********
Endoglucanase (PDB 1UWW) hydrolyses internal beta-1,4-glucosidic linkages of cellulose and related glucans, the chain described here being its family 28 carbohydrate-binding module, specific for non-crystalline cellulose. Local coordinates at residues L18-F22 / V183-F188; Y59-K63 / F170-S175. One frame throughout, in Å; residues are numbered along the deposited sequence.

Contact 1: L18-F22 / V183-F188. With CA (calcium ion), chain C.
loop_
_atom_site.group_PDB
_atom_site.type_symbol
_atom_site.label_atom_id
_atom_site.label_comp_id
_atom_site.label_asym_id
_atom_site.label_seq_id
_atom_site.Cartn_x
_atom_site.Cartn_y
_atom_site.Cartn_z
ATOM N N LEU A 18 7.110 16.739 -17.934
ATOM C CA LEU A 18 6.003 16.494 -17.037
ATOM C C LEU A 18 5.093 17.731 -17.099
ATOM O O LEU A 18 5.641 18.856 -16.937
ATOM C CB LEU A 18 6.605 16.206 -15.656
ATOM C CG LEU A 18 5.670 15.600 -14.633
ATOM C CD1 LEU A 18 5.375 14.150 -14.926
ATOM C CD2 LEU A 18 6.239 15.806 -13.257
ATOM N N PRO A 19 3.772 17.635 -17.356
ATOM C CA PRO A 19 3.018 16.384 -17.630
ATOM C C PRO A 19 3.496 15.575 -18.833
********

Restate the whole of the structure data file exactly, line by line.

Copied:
Endoglucanase (PDB 1UWW) hydrolyses internal beta-1,4-glucosidic linkages of cellulose and related glucans, the chain described here being its family 28 carbohydrate-binding module, specific for non-crystalline cellulose. Local coordinates at residues L18-F22 / V183-F188; Y59-K63 / F170-S175. One frame throughout, in Å; residues are numbered along the deposited sequence.

Contact 1: L18-F22 / V183-F188. With CA (calcium ion), chain C.
loop_
_atom_site.group_PDB
_atom_site.type_symbol
_atom_site.label_atom_id
_atom_site.label_comp_id
_atom_site.label_asym_id
_atom_site.label_seq_id
_atom_site.Cartn_x
_atom_site.Cartn_y
_atom_site.Cartn_z
ATOM N N LEU A 18 7.110 16.739 -17.934
ATOM C CA LEU A 18 6.003 16.494 -17.037
ATOM C C LEU A 18 5.093 17.731 -17.099
ATOM O O LEU A 18 5.641 18.856 -16.937
ATOM C CB LEU A 18 6.605 16.206 -15.656
ATOM C CG LEU A 18 5.670 15.600 -14.633
ATOM C CD1 LEU A 18 5.375 14.150 -14.926
ATOM C CD2 LEU A 18 6.239 15.806 -13.257
ATOM N N PRO A 19 3.772 17.635 -17.356
ATOM C CA PRO A 19 3.018 16.384 -17.630
ATOM C C PRO A 19 3.496 15.575 -18.833